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Old 08-14-2010, 04:26 PM   #21 (permalink)
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honestly chains are a PITA. On my FZR it seemed like every 1k~3k miles I had to re-wax it and then adjust the rear wheel to keep the tension just right. I swapped it for a bike w/ a driveshaft and love it.

Since you aren't shying away from machine work, and the chain setup isn't even started yet, my vote is for driveshaft. There are plenty of touring bikes you could snag one from.
With any luck you could stack the motors directly on, or use a few gears w/ solid mounting plate.

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Old 08-15-2010, 08:52 AM   #22 (permalink)
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Appreciate the vote of confidence but this is a budget conversion both in terms of money in time so i'll live with a chain. I do have an option on a bmw k75 for version 2 which is shaft drive

So I need a little advice on the sprockets. The bike's stock ratio is 2.87:1 with a 15 tooth on the engine and 43 tooth on the rear. So i've done some maths and came up with the following.
Wheel diameter : 600mm (approx)
so one turn = 1.885m
so for 1kph the wheel would turn at 8.83rpm

speed_________wheel rpm_______Motor rpm (2.87)_______Motor rpm (3.58)
50kph (30mph) = 441---------------1265-----------------------1578
100kph(60mph) = 883---------------2534-----------------------3161
145kph(90mph) = 1280--------------3673-----------------------4582

I can achieve a 3.58 ratio by keeping the stock rear sprocket and going to a 12 tooth on the motor. Bearing in mind its a twin motor setup I'm guessing i will have plenty of torque even with such a low ratio , still let the motor spin fast enough while holding them in the power band. Most bike conversion i've seen on the web have anything from 1:4 to 1:7 ratios but most are using agni or perm motors. Any advice much appreciated.
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Old 08-15-2010, 09:41 AM   #23 (permalink)
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One thing that I never understood about electric bike conversions... Why do people keep using big motors (in this case dual motors) instead of a gearbox?

In the fifties all bikes had the engine and gearbox separate, with a short, heavyduty chain between... Get one of those, bolt it to the right place in the frame and use a single one of those motors... With three or four gears available that single motor should be enough for some serious speed and strong enough for burnouts in first gear if you like... And while a screaming 4 pot ICE from a newer bike would rip that gearbox apart, I'm fairly sure it will handle that power without flinching...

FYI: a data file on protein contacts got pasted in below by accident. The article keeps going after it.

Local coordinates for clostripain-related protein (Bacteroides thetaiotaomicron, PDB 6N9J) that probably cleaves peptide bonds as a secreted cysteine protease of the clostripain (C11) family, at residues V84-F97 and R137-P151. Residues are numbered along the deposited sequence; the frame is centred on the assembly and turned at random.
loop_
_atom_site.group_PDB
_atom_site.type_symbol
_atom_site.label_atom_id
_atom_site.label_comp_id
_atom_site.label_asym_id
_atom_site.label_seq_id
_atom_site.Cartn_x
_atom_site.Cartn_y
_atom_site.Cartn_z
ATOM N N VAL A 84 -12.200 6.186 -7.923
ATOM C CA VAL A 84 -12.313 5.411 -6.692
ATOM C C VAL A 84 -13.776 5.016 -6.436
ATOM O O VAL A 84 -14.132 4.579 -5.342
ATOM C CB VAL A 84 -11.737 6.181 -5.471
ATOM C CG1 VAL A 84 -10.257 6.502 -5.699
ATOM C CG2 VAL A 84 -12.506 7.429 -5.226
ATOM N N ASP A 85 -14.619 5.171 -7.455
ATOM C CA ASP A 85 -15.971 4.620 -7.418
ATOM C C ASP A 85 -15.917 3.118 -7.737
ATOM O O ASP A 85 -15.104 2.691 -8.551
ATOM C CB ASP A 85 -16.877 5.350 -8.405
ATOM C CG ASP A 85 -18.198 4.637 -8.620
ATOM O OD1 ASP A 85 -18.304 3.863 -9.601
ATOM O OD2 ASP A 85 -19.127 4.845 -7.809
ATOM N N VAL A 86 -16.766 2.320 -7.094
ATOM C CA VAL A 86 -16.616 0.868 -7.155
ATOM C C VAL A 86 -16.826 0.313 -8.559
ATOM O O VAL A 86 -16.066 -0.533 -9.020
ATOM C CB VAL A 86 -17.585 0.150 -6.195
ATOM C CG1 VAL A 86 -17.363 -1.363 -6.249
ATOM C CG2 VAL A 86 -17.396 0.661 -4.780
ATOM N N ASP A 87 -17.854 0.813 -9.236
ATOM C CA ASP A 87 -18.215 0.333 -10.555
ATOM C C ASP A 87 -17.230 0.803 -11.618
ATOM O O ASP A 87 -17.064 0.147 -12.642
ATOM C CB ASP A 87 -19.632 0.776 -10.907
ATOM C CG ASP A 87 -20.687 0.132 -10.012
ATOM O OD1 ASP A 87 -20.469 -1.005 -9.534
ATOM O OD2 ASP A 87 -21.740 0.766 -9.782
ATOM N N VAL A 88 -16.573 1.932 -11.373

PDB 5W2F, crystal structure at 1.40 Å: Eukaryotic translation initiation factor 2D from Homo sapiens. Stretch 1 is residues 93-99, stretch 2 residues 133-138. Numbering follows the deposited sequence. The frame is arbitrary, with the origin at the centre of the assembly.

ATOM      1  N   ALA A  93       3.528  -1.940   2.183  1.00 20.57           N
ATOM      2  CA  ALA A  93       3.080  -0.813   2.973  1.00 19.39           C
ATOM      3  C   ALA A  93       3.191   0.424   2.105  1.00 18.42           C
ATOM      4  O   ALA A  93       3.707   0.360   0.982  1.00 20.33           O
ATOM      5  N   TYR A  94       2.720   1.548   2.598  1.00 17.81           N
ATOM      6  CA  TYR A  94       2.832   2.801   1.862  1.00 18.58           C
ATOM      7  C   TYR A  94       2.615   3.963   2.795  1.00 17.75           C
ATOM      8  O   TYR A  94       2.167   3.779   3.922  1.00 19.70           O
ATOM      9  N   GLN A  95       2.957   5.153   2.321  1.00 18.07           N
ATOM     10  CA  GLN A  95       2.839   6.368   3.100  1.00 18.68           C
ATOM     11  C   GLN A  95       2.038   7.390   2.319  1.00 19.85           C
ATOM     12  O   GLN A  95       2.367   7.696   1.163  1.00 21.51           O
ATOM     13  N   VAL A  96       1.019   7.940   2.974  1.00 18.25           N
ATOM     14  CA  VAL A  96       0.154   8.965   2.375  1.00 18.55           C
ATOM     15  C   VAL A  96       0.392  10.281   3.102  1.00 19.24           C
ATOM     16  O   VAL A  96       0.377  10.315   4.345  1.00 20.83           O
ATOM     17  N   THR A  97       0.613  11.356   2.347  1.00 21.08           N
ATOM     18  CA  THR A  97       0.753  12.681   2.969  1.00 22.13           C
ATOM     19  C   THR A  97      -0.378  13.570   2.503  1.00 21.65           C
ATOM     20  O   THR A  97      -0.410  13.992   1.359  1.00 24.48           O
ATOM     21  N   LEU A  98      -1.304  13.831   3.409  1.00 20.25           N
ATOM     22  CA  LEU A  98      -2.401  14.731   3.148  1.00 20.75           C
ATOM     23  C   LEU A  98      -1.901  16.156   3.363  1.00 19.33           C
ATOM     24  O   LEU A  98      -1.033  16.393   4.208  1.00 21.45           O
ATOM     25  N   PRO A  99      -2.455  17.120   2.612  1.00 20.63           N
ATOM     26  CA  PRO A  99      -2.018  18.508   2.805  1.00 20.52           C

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Old 08-15-2010, 11:11 AM   #24 (permalink)
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Well I happen to agree. Thing is that one of my aims for this project is to try out the dual motor system. If it works out great. If not i'll redesign. One option I am researching is a cvt from a snowmobile.
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Now, Cole, when you shift the gear and that little needle on the ammeter goes into the red and reads 2000 Amps, that's bad.
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Old 08-15-2010, 04:12 PM   #25 (permalink)
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sportbike gearboxes are built into the bottom end of the engine, to use it will involve a bit of work. They also are built for an engine with considerably less low-end torque and a slipper clutch. It might separate ok and all you'd have to make are some covers to hold the oil in, but IMO dumping the gears is one of my favorite advantages of going electric.

As far as the ratio question, my vote is for the higher one (3.58).

What helped me make this decision for the E30 was looking up the transmission gear ratios. It turned out that 4th gear was 1:1, so that helped me get a feel for how much torque I was dealing with comparing stock motor torque to electric motor specs. You most likely don't have torque data on those suckers, maybe the best best is to set the max rpm at the highest speed you'd ever have the balls to go on that bike and pick the ratio from there. If you pick something reasonable like 100mph you could probly get away with something ~5:1. If it turns out to be fast enough at a drag strip then you could always swap the sprocket out, chains are an advantage with this.